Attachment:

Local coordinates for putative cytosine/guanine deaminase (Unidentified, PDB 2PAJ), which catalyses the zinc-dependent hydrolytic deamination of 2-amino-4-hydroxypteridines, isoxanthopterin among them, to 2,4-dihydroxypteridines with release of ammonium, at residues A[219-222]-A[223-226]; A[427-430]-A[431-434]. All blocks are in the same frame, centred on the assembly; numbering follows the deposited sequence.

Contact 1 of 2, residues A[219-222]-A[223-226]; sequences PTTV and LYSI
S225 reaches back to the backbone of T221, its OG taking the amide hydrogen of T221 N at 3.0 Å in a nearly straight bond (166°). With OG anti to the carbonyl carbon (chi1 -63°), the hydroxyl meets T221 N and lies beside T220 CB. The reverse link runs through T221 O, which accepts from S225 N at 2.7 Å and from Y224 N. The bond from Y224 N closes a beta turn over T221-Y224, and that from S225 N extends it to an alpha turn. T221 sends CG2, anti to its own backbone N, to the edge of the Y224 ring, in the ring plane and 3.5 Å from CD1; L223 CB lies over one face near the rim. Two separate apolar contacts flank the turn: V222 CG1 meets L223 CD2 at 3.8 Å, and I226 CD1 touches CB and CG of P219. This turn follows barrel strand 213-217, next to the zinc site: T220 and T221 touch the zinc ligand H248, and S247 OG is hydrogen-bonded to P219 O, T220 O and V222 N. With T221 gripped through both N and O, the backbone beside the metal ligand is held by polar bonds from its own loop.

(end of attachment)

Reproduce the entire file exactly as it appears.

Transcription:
Local coordinates for putative cytosine/guanine deaminase (Unidentified, PDB 2PAJ), which catalyses the zinc-dependent hydrolytic deamination of 2-amino-4-hydroxypteridines, isoxanthopterin among them, to 2,4-dihydroxypteridines with release of ammonium, at residues A[219-222]-A[223-226]; A[427-430]-A[431-434]. All blocks are in the same frame, centred on the assembly; numbering follows the deposited sequence.

Contact 1 of 2, residues A[219-222]-A[223-226]; sequences PTTV and LYSI
S225 reaches back to the backbone of T221, its OG taking the amide hydrogen of T221 N at 3.0 Å in a nearly straight bond (166°). With OG anti to the carbonyl carbon (chi1 -63°), the hydroxyl meets T221 N and lies beside T220 CB. The reverse link runs through T221 O, which accepts from S225 N at 2.7 Å and from Y224 N. The bond from Y224 N closes a beta turn over T221-Y224, and that from S225 N extends it to an alpha turn. T221 sends CG2, anti to its own backbone N, to the edge of the Y224 ring, in the ring plane and 3.5 Å from CD1; L223 CB lies over one face near the rim. Two separate apolar contacts flank the turn: V222 CG1 meets L223 CD2 at 3.8 Å, and I226 CD1 touches CB and CG of P219. This turn follows barrel strand 213-217, next to the zinc site: T220 and T221 touch the zinc ligand H248, and S247 OG is hydrogen-bonded to P219 O, T220 O and V222 N. With T221 gripped through both N and O, the backbone beside the metal ligand is held by polar bonds from its own loop.